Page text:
Interest in AI-powered cybersecurity solutions is nothing new. Organizations have long struggled to find, train and retain scarce cybersecurity talent, even if the COVID-19 crisis made these challenges more acute, especially on a global scale. Looking to AI and machine learning (ML) to fill in the gaps by automating rote processes within security operations workflows still shows promise.
Meanwhile, President Biden’s Executive Order on Improving the Nation’s Cybersecurity drew renewed attention to Zero Trust architectures, especially in government agencies (and organizations that look to the public sector as a model of best practices.
Still, terms like AI and Zero Trust don’t have concrete definitions that have been universally agreed upon. Instead, vendors compete to use them in ways that amplify their own solutions (and brand reputation), and that aren’t always as meaningful as we’d like.
#4: There’s greater interest in highly specific niche services.
With a talent gap of an estimated 2.72 million professionals worldwide, the cybersecurity skills shortage is nothing new. What’s different is that when confronting the age-old challenge of finding, training, and retaining talent, today’s organizations tend to be more budget-conscious. As a result, they’re looking for sharply-focused, narrow-scoped service engagements — almost a hybrid between project-based work and staff supplementation. There’s also greater interest in highly-specific skill sets like third-party risk management.
#5: Insurers are getting pickier.
As data breach- and ransomware-related losses continue to climb, cybersecurity insurers are presenting their customers with more detailed and stringent requirements. In the past, insurers had little to say about the use of end-to-end (E2E) encryption during data transmission, but making such detailed stipulations is becoming increasingly common. So is requiring ongoing security monitoring. A growing number of organizations are making decisions about such things on the basis of their insurers’ requirements.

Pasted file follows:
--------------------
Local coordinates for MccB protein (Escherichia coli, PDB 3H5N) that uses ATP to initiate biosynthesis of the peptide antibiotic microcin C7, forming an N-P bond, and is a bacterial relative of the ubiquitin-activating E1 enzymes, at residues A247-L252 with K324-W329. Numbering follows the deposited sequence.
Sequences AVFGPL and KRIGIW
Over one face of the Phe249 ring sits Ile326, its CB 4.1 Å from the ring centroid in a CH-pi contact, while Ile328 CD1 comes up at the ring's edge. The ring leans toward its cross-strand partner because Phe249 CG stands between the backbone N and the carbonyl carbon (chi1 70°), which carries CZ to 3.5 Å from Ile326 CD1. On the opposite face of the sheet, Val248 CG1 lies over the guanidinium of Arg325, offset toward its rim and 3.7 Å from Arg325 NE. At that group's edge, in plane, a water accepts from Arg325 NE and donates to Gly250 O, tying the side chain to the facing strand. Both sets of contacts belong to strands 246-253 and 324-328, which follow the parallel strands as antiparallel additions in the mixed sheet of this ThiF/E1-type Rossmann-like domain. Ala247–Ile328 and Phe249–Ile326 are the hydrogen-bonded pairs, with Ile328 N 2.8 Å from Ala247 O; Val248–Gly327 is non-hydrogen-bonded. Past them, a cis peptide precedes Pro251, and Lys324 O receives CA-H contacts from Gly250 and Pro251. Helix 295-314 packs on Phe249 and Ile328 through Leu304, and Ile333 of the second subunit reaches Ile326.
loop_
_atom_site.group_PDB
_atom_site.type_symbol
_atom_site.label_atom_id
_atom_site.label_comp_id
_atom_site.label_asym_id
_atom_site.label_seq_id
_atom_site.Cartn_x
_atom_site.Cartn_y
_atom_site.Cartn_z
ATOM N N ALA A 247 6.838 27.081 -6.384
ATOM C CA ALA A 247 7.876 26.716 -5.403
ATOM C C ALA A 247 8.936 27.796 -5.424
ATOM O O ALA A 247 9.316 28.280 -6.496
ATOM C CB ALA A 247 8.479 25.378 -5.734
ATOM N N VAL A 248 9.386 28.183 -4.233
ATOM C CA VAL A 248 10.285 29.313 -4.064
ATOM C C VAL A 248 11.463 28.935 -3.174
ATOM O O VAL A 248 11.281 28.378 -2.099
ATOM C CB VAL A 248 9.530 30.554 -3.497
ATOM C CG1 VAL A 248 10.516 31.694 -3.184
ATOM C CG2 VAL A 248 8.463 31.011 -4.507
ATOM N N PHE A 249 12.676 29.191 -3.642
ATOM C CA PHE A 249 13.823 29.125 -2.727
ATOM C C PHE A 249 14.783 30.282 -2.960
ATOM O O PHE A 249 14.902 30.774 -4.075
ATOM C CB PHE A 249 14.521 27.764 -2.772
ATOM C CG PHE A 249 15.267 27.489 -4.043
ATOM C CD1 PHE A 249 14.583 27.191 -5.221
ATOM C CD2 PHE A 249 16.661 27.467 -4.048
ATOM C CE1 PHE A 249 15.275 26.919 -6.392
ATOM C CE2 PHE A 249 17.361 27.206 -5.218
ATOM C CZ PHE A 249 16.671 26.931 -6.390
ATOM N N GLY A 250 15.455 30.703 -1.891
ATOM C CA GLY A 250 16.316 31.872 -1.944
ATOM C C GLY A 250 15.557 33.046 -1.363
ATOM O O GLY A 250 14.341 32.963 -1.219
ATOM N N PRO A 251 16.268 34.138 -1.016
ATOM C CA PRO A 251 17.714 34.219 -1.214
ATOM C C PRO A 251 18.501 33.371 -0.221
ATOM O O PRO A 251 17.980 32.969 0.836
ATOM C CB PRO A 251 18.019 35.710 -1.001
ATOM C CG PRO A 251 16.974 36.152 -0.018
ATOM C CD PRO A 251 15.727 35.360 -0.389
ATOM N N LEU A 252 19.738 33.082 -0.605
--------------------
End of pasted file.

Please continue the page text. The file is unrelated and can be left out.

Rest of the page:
Such requirements are only going to become more intrusive for organizations seeking this sort of coverage.
#6: Software supply chains require more scrutiny than ever.
In 2021, we rang in the New Year with the news of the SolarWinds hack — a major software supply chain incident that impacted thousands of companies and U.S. government agencies, and prompted us to advise our clients to implement and maintain active third-party risk management programs. Incidents like the Kaseya ransomware attack, in which attackers leveraged a vulnerability in software used by managed service providers (MSPs) to monitor their customers’ networks and endpoints to deploy ransomware in thousands of small businesses’ IT environments, reminded us that criminals would continue to try to exploit business relationships — as well as software dependencies — to cause widespread harm.
Late in the year, the news of the Apache Log4j vulnerability reinforced our concern about the software supply chain. In this case, a critical vulnerability within a Java logging library that’s in use in just about every enterprise software application can readily be exploited for remote code execution. Because this vulnerability is challenging to identify, regular scanning is in order — and we should all become more conscious of the “ingredients” within our software.
What will 2022 bring? We can’t say for sure, but we can pretty much guarantee that it’ll be interesting. And we know that our team of experts will be here to help.
To learn more about our extensive managed detection and response (MDR) capabilities as well as our other service offerings, set up a free consultation with one of our industry-leading security experts today.